Summer is here, and so are the flies. Lots of flies. Bees have started nesting in the woodpile we use to heat water for showers. They spend a lot of time sucking on the tar that the boards are coated with, though i'm not sure what they get out of it. Our time in the village is drawing to a close, which is sad and exciting. It will be nice to get a fresh start in a bigger city, where strangers won't necessarily know what i ate for breakfast. Also, i'm anxious to begin work, in both senses of the word. For those of you who are counting, the final language exam is on the 12th and we swear in as peace corps volunteers on the 14th. Wish me luck.

Friday, July 25, 2008

Panapapahnakan kertutyoon


it's been a while. we are halfway through our teaching practica, in which we corral all of the kids in the village into school during their summer break in order to teach them about the environment and to practice our discipline techniques. It's fun for me, if not for anyone else. The kids are pretty well behaved, considering their situation, and they are much more entertaining than adult students. And they really, really want to contribute. I mean, they levitate above their chairs when they think they know the right answer. I have taught lessons on seed dispersal, ecosystem succession, aquatic life, nature drawing and decomposition.

Also, i have been given my permanent assignment. I will be working with a teacher training NGO to help incorporate environmental education into other disciplines and teach techniques for incorporating students of different abilities. My work is definitely cut out for me, but i'm excited to see what happens.

Saturday, July 5, 2008

Shnorh havor hoolisi 4-in!

Happy 4th, everybody.
We celebrated in style on Peace Corps' dollar. Every village had its own party, and we had a barbecue for all of our host families. There was about 15 kg's of meat for about 30-40 people, not including the lamb that our mayor had slaughtered for the occasion. Then every family brought desserts and side dishes. So basically it was yet another eating olympics.
Other events included pin the tail on the donkey (in which everyone cheated) the denting of a mercedes (when the smashing stick yielded before the pinata), tug-of-war (in which we got our asses handed to us), a fire and a few fireworks. Overall, it was a very nice time. But a lot of work.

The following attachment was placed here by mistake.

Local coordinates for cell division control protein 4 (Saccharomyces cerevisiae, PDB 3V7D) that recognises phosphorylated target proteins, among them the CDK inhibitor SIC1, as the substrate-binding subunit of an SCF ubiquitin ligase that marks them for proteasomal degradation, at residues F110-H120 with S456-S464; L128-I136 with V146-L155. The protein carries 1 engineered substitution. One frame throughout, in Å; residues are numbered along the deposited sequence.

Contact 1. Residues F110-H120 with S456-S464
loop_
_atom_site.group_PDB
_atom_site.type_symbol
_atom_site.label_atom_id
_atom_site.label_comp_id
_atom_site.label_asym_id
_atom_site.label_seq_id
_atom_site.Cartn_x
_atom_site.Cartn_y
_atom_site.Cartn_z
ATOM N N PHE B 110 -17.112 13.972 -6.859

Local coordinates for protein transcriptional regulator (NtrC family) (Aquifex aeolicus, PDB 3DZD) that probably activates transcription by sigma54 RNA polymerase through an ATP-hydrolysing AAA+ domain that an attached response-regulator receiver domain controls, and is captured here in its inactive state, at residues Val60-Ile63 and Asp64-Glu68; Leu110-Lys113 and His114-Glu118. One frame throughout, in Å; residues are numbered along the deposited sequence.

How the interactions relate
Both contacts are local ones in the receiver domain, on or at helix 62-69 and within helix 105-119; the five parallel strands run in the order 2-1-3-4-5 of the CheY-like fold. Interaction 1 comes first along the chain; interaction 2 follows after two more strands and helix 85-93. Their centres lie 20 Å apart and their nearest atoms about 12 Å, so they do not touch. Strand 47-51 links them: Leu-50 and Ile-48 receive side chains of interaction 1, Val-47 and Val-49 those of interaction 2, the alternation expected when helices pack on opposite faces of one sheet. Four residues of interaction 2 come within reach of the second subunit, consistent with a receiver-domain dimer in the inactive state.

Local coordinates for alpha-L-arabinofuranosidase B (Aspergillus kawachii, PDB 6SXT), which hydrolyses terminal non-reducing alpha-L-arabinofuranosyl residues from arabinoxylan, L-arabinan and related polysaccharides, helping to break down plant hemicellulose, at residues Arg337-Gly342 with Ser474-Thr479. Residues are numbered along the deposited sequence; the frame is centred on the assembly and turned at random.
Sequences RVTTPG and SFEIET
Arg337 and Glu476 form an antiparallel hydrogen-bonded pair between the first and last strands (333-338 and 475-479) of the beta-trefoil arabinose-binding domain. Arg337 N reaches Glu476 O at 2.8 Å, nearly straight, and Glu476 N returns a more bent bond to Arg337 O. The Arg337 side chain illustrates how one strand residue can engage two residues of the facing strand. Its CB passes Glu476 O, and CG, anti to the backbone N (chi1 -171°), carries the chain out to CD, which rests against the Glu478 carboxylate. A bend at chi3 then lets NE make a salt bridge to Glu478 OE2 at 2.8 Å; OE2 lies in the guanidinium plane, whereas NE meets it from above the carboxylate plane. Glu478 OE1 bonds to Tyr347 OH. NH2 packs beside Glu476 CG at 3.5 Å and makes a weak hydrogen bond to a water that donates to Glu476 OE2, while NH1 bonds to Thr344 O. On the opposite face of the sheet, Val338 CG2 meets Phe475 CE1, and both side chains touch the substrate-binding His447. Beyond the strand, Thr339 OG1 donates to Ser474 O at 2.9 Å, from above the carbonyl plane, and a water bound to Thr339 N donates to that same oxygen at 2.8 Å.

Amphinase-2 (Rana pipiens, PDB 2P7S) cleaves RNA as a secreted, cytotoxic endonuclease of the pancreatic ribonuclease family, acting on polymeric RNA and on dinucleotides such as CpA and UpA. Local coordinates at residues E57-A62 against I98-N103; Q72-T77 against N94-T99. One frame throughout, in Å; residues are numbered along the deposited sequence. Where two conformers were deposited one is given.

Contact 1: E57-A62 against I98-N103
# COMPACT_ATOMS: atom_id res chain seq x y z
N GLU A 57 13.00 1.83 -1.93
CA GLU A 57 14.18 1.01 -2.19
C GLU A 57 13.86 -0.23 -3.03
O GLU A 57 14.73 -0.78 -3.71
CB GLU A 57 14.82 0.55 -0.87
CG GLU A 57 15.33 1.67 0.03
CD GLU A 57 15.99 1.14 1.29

Saturday, June 21, 2008

a dream i had

Last night i had a dream. I was the caretaker of a large and elegant mansion, whose rooms i had not entirely explored. The owner was an equally elegant, beautiful woman who was gone for an extended period of time. An intimidating man with a man and woman accompanying him forced his way into the house and was trying to hustle me with a redecorating project. Somehow he had managed to 'redecorate' the patio with a whole bunch of snake plants. Some were in crappy plastic pots and others were in elaborate, expensive pots. The man charged me $300, and i was relieved because it wasn't too much money. I wasn't happy with what he had done, but at least the price was reasonable. The owner had two black duffel bags that contained her important belongings, and on top of them was a key to the mansion tied with blue yarn and the owner's addressbook. The intimidating man was trying to take the key and the addressbook. For some reason, i had to show the woman who was accompanying the intimidating man to the basement. When i came back, the man was leaving with a duffelbag, and the other was already gone. I tried to grab it from him, but he already had the key and addressbook.